GM wants to appeal the Corvette to a younger audience. To do that, excess weight and cost must be trimmed considerably to meet that standard. Currently, the Corvette prices are way out of their league (drivers who are from 30 to 40 years old). No doubt, this could be a bold move from GM; but then again, to appeal to a younger audience, you need to make some bold moves to back it up.
According to J.D. Power and Associates, the current average age of a Corvette buyer is 54. Oh geeze, I wonder why.
“We have challenges in the States with the Corvette,” Welburn told journalists in an interview at the Geneva Salon. “The average age of the customer is really rising.”
One major problem is not the design of the Corvette but its cost instead, which has an average price tag of around $55,000. I fall into the 30-45 year old category and I hope to purchase a Corvette as my next sports car, but I could only afford sports cars that are around $35,000 – $39,000. So my next step down is the deciding battle for the Ford Mustang, Nissan 370Z or Chevrolet Camaro, which I still haven’t settled yet.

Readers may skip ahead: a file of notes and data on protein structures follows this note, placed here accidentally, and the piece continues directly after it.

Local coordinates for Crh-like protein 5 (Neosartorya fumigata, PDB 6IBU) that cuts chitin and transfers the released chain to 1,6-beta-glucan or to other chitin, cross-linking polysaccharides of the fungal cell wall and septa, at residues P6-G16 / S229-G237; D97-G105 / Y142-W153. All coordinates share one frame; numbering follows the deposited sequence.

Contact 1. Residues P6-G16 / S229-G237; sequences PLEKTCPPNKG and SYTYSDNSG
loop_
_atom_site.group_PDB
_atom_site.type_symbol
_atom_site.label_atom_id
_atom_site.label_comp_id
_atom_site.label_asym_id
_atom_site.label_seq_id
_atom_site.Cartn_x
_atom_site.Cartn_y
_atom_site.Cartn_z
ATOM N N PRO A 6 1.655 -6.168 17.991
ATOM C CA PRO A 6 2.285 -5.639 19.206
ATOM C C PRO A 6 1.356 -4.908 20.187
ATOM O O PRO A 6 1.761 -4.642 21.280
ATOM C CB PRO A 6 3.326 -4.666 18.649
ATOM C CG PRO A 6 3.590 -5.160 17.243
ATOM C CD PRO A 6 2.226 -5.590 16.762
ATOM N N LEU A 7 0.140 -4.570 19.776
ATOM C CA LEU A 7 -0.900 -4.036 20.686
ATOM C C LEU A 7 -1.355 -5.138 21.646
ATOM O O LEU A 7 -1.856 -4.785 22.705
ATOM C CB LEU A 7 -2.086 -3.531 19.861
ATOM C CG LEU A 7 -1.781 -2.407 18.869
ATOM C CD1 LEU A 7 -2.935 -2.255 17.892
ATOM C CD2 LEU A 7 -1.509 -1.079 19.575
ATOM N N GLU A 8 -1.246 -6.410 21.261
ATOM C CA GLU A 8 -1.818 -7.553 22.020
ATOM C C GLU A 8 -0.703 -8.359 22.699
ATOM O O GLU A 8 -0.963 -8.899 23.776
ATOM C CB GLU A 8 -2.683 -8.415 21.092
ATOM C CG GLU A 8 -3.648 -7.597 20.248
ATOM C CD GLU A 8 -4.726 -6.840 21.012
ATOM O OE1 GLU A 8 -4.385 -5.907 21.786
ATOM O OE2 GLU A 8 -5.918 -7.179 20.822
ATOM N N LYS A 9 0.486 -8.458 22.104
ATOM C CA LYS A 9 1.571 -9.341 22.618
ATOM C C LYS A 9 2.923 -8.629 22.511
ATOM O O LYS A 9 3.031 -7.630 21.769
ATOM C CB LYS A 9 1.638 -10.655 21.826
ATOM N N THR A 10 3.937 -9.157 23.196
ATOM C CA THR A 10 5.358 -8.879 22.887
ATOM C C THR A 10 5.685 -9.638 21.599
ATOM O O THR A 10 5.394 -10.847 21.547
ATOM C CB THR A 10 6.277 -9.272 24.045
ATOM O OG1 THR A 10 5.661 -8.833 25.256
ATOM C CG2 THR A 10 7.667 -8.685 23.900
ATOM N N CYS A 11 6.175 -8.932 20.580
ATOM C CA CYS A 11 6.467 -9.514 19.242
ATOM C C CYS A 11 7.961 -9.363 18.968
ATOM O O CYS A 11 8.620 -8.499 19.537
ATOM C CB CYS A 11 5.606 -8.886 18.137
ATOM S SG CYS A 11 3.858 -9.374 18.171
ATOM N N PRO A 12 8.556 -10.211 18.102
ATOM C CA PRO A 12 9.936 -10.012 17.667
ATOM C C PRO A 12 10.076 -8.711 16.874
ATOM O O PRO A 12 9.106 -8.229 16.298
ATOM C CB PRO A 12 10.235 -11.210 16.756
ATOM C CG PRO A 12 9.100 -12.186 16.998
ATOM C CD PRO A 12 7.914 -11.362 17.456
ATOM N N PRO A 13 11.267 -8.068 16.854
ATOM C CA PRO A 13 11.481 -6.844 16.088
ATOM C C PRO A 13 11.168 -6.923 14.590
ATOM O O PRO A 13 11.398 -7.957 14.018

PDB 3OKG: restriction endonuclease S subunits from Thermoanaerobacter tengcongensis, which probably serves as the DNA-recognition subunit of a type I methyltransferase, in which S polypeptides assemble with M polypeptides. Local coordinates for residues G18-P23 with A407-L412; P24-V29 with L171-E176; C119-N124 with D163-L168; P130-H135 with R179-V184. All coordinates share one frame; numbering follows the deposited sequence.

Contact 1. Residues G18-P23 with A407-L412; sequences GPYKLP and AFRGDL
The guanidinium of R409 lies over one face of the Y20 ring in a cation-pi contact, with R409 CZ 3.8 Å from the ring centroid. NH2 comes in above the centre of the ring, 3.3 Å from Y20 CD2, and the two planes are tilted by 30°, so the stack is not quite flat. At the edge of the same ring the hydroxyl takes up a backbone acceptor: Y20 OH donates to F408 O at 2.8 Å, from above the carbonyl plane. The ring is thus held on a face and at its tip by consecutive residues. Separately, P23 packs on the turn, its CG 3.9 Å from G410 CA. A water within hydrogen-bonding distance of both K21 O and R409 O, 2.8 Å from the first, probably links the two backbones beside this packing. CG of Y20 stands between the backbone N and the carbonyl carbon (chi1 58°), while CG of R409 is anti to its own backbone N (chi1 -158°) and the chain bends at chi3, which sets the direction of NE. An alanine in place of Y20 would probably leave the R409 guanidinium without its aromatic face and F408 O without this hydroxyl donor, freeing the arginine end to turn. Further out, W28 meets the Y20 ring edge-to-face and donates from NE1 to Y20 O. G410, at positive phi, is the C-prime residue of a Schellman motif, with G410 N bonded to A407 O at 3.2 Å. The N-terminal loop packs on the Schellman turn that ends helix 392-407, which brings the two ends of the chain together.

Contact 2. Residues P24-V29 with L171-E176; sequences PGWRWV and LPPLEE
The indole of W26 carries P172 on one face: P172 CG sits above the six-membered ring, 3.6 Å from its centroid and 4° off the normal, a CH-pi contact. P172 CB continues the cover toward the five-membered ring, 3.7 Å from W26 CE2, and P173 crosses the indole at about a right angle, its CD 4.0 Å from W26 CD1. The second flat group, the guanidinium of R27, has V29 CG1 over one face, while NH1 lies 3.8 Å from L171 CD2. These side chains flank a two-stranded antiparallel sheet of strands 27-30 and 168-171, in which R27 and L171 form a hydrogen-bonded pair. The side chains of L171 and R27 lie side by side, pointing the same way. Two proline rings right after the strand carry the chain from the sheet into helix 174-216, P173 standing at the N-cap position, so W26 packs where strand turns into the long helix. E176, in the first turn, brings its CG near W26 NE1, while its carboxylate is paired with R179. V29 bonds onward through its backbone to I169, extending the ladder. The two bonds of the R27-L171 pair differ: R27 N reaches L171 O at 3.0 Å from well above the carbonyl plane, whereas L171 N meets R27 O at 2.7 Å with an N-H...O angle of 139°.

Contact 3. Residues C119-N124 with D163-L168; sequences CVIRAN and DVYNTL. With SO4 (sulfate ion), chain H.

Last year, about 13,934 Corvettes were sold in the U.S., which is down by 48 percent from 2008. This is due to both the economic crisis and the appeal of the Corvette to a narrow range of customers, and that is people in their 50s. If General Motors Co. plays its game right and somehow gets the price tag of the Corvette down to around in the mid $30,000 range, it could pull a lot of Mustang customers to the Corvette side.
Chevrolet is considering a mid engine V6 and reducing the size of the Corvette smaller to accomplish this task. And this is not the first time that the Corvette will have a V6 engine; the first Corvette introduced in June 30, 1953 had a 6-cylinder engine.
An affordable, agile Corvette Stingray design with the size of a Porshe 911 at $37,000? Hmm…sounds very tempting.